UIDAI's security seems to be founded on four time tested pillars of security idiocy

1) Denial

2) Issue fiats and point finger

3) Shoot messenger

4) Bury head in sand.

God Save India

Tuesday, April 11, 2017

11016 - Aadhaar: In the eye of the privacy storm - Live Mint

Mon, Apr 10 2017. 04 10 AM IST

There is an urgent need to generate a larger conversation on privacy, which involves all stakeholders—including the consumer—and this has to be done soonest

For the last few weeks, Aadhaar, or India’s unique identity number programme, has been in the news for all the wrong reasons.

First, there was the news about some business correspondents illegally storing biometric data and misusing it.

Second, there was a (orchestrated) backlash against the government’s move to make Aadhaar mandatory for filing of income tax returns as well as for obtaining and retaining the permanent account number (PAN); which among other things will make it very difficult to elude the radar of the tax sleuth. Just remember that some 250 million PAN numbers have been issued so far and yet, there are only 40 million taxpayers.

The privacy warriors have used this moment to argue their long-standing case against Aadhaar. While no one can dispute their concerns on privacy, it is unfair to pick on Aadhaar as the sole example of such breach of privacy; indeed it has its shortcomings, as the Telangana example showed, but they don’t fall in the realm of privacy breaches.

This thing that just because it is government ordained it therefore implies that “big brother” is watching plays on our worst fears (Remember George Orwell’s gripping book: 1984). Even if it is true (personally, I hope not), it is more likely that we voluntarily put out more of our personal data in public domain—through the proliferation of social media tools like Twitter, Facebook, WhatsApp, Viber and so on—which is vulnerable to misuse.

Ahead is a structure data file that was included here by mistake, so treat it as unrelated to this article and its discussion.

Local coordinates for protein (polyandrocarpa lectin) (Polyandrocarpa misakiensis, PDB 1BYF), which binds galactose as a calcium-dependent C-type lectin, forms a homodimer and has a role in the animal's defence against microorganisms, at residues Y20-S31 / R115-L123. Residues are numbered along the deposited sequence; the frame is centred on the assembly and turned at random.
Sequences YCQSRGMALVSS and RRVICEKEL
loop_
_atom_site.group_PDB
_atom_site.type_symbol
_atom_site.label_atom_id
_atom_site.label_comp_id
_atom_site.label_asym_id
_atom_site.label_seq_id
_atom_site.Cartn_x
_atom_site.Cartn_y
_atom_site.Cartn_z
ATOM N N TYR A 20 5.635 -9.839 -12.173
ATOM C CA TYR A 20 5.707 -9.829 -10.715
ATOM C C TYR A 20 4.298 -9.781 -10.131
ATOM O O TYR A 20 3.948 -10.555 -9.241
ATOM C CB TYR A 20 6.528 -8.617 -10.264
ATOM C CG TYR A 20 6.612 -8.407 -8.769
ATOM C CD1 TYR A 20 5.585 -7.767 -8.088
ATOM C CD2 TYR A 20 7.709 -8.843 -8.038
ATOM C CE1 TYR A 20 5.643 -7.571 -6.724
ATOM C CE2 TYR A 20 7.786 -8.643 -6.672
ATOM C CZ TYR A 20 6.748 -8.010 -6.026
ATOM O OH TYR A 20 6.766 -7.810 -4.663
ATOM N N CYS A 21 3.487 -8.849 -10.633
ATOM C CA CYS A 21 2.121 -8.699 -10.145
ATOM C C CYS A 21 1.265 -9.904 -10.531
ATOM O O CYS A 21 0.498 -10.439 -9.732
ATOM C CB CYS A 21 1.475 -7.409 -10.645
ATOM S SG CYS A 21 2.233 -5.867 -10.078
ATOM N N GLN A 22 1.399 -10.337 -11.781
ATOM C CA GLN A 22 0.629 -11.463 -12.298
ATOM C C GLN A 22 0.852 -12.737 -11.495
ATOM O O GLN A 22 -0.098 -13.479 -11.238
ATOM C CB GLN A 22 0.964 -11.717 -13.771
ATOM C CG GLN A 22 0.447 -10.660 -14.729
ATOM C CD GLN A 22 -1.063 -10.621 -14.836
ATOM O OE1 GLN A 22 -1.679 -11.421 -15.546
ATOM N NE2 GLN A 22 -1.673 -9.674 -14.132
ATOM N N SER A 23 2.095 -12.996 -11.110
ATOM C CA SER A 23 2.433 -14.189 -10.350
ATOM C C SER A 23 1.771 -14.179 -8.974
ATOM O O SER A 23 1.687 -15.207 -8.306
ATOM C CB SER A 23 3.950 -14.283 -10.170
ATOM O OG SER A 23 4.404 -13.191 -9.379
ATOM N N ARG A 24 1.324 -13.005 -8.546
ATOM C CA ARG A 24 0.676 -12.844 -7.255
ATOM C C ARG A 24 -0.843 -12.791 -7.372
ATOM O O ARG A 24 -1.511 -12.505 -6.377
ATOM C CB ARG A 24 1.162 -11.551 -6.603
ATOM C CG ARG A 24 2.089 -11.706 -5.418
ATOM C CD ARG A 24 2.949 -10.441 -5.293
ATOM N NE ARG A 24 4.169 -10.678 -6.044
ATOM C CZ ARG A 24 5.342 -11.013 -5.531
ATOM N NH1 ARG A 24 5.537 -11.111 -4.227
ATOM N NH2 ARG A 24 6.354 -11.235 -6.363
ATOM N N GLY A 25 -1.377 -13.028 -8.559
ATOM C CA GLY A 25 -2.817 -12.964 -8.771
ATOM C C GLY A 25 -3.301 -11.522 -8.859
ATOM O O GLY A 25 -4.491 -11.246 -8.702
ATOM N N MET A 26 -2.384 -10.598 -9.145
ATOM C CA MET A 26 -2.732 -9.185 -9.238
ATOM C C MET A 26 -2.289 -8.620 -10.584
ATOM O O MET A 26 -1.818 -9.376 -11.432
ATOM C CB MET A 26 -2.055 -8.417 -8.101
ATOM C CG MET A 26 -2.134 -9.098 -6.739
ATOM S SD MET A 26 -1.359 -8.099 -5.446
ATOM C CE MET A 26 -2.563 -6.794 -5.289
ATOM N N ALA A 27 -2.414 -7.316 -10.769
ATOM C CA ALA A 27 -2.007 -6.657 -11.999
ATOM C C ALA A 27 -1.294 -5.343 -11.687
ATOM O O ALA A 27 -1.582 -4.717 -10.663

At this stage therefore it is important to agree to the first principles of this debate.

One, let us not be a Luddite and demand that Aadhaar, which is based on sound logic, be disabled. Second, as privacy warriors point out, there is an urgent need to protect privacy of data; and this is not just important from the point of view of individuals, even companies and countries are vulnerable (hackers mostly go after institutions, which curate all kinds of information).

Nandan Nilekani, also the person who gave us Aadhaar, explains this best. In a recent interview published in The Economic Times he said, “Privacy is an all-encompassing issue because of the rapid rate of digitisation the world is seeing. Your smart phone has sensors, GPS and is generating more and more information about everything; voice-activated devices could also be recording your conversations. There’s a profusion of CCTV cameras at malls, restaurants, ATMs recording your movements. We have a broader issue on how people retain their privacy in this world.”

But this is where we run into a problem, even though there is concurrence on the need for a privacy law. For one, there is a great reluctance on the part of the government to come out with one.

A draft law was put up for conversation in the second term of the Congress-led United Progressive Alliance, but never saw the light of the day; in fact, they are guilty of not creating Aadhaar under a law (something that was closed out only last year and that too after the Supreme Court stepped in).

Second, it is something easier said than done. As the latest cover story (8 April) of The Economist points out: “There is no way to make computers completely safe. Software is hugely complex. Across its products, Google must manage around 2 billion lines of source code—errors are inevitable. The average program has 14 separate vulnerabilities, each of them a potential of illicit entry. Such weaknesses are compounded by the history of the Internet, in which security was an afterthought.”

But this is not to suggest that we should just be wringing our hands and forget about privacy. Absolutely not.
Instead, there is an urgent need to generate a larger conversation on privacy, which involves all stakeholders—including the consumer (so critical as we move into the era of Internet of Things like smart TVs, Fridges and so on). And this has to be done soonest.

Till then, let us desist from submitting to fear-mongering on Aadhaar.

Anil Padmanabhan is executive editor of Mint and writes every week on the intersection of politics and economics.
His Twitter handle is @capitalcalculus.
Respond to this column at anil.p@livemint.com